I want to tear myself from this place, from this reality, rise up like a cloud and float away, melt into this humid summer night and dissolve somewhere far, over the hills. But I am here, my legs blocks of concrete, my lungs empty of air, my throat burning. There will be no floating away. There will be no other reality tonight.
--The Kite Runner, page 345
Three summers ago, I spent several weeks absorbing the lyrical prose, profound imagery, and touching characterizations contained within Anna Karenina. This Tolstoy novel remains one of my favorite books, and I've rarely encountered a reading experience that comes close to rivaling it; usually, only "classics" can tempt me to question Anna Karenina's place on my list. However, Khaled Hosseini, with his first novel (published in 2003), has provided such a spellbinding and heartbreaking work of art and shifted the balance of my "favorite books" hierarchy. Its contemporary setting and concerns mesh seamlessly with universal emotions, hopes, and fears. This novel is at once timely and timeless. It is at once devastating and healing.
The Kite Runner is narrated by Amir, who opens the novel by saying: "I became what I am today at the age of twelve, on a frigid overcast day in the winter of 1975." This single sentence is the launching point for the rest of the novel because everything -- literally, everything -- that Amir holds important in his life can be traced in some way to that fateful watershed moment. "Today" refers to December 2001, the time frame in which Amir begins his narrative. Thus, after the brief opening chapter, Amir dives into the past and takes the reader on a journey through his childhood, young adulthood, and ultimately the birth of his manhood. This is a tale of memories carefully woven together, of traumas and miracles and tragedies and moments of triumph. This is a tale of guilt born from a buried past; it is a tale of the hope -- however miniscule -- for a redeeming peace.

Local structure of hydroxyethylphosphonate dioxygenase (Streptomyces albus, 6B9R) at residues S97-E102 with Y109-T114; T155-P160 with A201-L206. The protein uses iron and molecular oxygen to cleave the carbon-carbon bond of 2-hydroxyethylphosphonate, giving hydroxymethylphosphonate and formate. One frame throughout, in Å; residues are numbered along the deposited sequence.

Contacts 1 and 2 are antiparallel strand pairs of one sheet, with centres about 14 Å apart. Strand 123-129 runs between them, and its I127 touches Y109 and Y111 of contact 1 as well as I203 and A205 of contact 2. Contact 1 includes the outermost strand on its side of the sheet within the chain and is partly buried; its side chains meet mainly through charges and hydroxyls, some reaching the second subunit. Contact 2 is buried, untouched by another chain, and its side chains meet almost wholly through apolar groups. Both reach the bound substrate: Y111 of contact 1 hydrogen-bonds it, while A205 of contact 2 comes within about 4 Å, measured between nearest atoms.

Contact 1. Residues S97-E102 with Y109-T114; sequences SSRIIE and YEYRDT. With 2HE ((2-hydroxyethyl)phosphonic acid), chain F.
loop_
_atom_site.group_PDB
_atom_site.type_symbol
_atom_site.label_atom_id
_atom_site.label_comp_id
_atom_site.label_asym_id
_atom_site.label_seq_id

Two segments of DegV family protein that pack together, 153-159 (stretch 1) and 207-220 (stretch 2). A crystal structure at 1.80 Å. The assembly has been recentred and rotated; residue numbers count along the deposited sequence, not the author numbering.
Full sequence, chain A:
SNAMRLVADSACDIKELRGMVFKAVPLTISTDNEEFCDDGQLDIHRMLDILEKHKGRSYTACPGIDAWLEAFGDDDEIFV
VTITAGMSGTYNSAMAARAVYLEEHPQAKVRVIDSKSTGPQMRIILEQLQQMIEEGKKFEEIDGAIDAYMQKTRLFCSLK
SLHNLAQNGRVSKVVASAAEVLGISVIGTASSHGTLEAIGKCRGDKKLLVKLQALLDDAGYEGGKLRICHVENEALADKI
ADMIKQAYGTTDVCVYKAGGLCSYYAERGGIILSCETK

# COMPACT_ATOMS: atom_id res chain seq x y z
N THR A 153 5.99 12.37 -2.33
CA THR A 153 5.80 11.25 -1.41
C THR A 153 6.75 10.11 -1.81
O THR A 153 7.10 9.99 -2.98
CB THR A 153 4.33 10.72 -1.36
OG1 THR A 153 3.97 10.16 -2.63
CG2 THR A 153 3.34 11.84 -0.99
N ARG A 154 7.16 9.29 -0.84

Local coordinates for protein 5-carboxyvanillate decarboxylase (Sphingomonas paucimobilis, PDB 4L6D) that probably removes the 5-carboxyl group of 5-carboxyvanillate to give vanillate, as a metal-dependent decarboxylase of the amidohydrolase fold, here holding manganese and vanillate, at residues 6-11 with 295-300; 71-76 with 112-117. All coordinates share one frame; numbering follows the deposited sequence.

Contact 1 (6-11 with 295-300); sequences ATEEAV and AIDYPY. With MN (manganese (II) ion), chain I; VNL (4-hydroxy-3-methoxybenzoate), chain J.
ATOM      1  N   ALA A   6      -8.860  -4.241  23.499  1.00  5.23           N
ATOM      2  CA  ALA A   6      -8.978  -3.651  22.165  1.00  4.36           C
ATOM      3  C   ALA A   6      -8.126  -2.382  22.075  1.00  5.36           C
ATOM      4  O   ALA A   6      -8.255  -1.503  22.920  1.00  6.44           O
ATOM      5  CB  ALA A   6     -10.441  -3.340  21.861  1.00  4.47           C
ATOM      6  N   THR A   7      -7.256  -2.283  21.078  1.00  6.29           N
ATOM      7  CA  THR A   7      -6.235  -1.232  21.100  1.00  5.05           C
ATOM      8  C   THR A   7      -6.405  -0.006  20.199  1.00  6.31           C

Even before the winter of 1975, Amir's childhood is far from perfect. His mother died giving birth to him, and his father, Baba, never seems to offer the unflinching love and approval that young Amir craves. Baba is a tall, imposing figure whose intimidating personality and stature command both his household and the family's neighborhood in Kabul. He is well-known, well-respected, and well-feared. Amir, by contrast, is unathletic, timid, and nonconfrontational. Instead of playing sports, he reads books and writes stories of his own. His friend, Hassan, stands up for him in fights with other boys, to the chagrin of Baba.
Hassan, roughly Amir's age, is the son of Baba's servant, Ali. Ali and Hassan have lived in a servant's hut on Baba's property for as long as Amir can remember. Despite the contrast between living conditions (Baba's house is regal), Hassan and Amir are steady companions. However, their differences go beyond economic; Hassan is a Hazara, an ethnic minority shunned and abused within society. Thus, perhaps for this reason (he never fully explicates why), Amir does not refer to Hassan as his "friend" even though he spends all of his free time with him, climbing trees and running through the streets. Hassan, loyal to the core, never seems to mind. The boys' favorite activity is "kite running," a Kabul tradition that involves the flying and "cutting down" of multiple opponents' kites until only one kite remains in the sky. The most talented kite runners chase after the fallen kites, fighting to the finish for the coveted prizes. Of this game, Hassan and Amir are masters. It is the element of their childhoods which they hold most dear, and crucially, they share it together.